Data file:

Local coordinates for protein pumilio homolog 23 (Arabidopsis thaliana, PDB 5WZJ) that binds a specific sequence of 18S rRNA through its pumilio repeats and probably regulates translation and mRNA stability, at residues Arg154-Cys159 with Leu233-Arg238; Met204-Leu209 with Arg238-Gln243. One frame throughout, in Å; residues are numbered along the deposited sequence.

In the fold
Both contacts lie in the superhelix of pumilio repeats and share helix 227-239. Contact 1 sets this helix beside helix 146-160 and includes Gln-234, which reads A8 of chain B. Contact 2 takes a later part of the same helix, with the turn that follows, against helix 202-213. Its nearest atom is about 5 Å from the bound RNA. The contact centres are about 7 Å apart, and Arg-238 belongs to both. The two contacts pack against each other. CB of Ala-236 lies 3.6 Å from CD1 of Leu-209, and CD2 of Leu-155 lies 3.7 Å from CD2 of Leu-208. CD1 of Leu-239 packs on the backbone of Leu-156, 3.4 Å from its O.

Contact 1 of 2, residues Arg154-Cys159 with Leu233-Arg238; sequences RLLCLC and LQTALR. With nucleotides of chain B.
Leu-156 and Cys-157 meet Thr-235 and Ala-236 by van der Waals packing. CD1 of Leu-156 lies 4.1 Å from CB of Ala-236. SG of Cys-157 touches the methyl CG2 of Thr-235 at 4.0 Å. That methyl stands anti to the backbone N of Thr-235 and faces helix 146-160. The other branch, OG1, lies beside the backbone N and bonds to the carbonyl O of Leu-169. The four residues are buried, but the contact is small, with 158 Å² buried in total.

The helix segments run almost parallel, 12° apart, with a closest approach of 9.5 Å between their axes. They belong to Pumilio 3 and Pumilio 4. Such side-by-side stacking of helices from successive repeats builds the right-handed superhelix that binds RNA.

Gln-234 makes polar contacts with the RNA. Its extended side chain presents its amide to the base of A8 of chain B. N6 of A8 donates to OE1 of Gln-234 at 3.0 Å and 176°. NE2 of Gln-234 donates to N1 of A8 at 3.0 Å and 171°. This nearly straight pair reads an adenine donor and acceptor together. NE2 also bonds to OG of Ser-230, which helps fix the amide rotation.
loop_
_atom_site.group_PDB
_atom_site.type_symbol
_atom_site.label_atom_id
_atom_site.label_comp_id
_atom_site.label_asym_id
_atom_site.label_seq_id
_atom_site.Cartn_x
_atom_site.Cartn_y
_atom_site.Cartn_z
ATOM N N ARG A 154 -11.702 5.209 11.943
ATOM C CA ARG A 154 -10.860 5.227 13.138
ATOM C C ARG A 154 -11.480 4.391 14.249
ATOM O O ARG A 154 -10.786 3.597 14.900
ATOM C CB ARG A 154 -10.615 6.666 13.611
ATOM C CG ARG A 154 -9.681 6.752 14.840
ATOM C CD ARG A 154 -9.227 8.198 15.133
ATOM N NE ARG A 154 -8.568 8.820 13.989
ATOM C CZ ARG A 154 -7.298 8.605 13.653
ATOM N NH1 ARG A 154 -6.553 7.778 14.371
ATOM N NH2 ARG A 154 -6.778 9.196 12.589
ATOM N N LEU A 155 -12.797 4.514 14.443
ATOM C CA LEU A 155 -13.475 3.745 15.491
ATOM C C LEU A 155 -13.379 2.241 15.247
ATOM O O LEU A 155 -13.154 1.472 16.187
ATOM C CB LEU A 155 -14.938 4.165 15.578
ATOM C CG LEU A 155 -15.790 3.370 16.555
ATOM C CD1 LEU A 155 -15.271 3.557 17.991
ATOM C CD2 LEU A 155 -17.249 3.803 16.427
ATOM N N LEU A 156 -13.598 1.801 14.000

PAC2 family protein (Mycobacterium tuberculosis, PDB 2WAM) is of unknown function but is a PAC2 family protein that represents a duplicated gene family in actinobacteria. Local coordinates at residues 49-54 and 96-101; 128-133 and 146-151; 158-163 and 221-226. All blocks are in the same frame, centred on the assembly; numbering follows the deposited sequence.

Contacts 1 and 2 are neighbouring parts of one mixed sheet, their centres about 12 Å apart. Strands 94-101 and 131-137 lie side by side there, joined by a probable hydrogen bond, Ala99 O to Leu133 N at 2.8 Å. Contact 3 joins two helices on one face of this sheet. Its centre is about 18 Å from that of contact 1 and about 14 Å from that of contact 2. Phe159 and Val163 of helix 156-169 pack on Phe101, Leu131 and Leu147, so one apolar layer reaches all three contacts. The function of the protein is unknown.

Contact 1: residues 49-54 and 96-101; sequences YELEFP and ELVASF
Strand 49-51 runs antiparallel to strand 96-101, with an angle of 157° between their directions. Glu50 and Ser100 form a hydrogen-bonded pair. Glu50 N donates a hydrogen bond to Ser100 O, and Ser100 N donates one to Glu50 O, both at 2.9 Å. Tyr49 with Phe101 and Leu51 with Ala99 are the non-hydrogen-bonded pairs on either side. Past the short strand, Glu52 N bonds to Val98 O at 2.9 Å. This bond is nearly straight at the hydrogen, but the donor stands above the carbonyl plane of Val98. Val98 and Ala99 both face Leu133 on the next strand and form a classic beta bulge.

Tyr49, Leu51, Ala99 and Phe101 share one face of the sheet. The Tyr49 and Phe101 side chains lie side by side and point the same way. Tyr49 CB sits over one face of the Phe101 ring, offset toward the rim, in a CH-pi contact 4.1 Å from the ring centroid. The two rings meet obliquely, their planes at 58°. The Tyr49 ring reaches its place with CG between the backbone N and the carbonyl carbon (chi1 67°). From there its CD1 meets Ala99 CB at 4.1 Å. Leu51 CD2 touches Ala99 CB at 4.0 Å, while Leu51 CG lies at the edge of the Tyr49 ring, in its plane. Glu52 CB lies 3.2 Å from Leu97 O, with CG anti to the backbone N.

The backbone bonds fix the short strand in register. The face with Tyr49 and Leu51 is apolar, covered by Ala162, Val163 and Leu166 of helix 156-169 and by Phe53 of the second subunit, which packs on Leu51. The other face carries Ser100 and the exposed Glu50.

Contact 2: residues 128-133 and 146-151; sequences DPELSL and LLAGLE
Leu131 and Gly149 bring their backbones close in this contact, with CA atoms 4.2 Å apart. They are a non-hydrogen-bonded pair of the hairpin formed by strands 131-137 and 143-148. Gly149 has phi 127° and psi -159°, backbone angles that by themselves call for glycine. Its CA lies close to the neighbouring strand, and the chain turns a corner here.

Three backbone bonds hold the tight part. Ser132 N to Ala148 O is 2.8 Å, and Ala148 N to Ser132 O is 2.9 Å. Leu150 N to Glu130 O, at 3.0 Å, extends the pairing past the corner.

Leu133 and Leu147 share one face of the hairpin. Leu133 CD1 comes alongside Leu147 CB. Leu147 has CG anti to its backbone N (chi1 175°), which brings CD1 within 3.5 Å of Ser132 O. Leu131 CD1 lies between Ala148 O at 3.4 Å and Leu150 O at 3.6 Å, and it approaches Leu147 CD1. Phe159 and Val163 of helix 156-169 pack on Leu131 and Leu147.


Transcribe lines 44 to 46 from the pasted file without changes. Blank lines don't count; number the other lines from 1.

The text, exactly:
Contact 2: residues 128-133 and 146-151; sequences DPELSL and LLAGLE
Leu131 and Gly149 bring their backbones close in this contact, with CA atoms 4.2 Å apart. They are a non-hydrogen-bonded pair of the hairpin formed by strands 131-137 and 143-148. Gly149 has phi 127° and psi -159°, backbone angles that by themselves call for glycine. Its CA lies close to the neighbouring strand, and the chain turns a corner here.

Three backbone bonds hold the tight part. Ser132 N to Ala148 O is 2.8 Å, and Ala148 N to Ser132 O is 2.9 Å. Leu150 N to Glu130 O, at 3.0 Å, extends the pairing past the corner.